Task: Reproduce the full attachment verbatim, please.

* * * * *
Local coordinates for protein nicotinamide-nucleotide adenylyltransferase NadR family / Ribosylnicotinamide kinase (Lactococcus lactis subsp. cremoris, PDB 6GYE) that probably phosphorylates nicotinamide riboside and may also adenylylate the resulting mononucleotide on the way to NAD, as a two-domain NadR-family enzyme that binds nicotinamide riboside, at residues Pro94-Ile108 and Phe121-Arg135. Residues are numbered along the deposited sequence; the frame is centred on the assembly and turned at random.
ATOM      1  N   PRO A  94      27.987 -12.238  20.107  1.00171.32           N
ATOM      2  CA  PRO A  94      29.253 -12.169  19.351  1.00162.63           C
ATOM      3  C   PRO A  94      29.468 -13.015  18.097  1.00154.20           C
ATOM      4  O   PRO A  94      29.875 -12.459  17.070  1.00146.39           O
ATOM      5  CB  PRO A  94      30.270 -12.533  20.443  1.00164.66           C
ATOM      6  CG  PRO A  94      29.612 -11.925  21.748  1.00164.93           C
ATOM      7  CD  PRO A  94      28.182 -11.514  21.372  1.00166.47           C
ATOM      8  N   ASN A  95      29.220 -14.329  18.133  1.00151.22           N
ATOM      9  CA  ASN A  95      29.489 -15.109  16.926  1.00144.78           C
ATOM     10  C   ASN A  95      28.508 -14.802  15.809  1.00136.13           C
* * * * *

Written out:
Local coordinates for protein nicotinamide-nucleotide adenylyltransferase NadR family / Ribosylnicotinamide kinase (Lactococcus lactis subsp. cremoris, PDB 6GYE) that probably phosphorylates nicotinamide riboside and may also adenylylate the resulting mononucleotide on the way to NAD, as a two-domain NadR-family enzyme that binds nicotinamide riboside, at residues Pro94-Ile108 and Phe121-Arg135. Residues are numbered along the deposited sequence; the frame is centred on the assembly and turned at random.
ATOM      1  N   PRO A  94      27.987 -12.238  20.107  1.00171.32           N
ATOM      2  CA  PRO A  94      29.253 -12.169  19.351  1.00162.63           C
ATOM      3  C   PRO A  94      29.468 -13.015  18.097  1.00154.20           C
ATOM      4  O   PRO A  94      29.875 -12.459  17.070  1.00146.39           O
ATOM      5  CB  PRO A  94      30.270 -12.533  20.443  1.00164.66           C
ATOM      6  CG  PRO A  94      29.612 -11.925  21.748  1.00164.93           C
ATOM      7  CD  PRO A  94      28.182 -11.514  21.372  1.00166.47           C
ATOM      8  N   ASN A  95      29.220 -14.329  18.133  1.00151.22           N
ATOM      9  CA  ASN A  95      29.489 -15.109  16.926  1.00144.78           C
ATOM     10  C   ASN A  95      28.508 -14.802  15.809  1.00136.13           C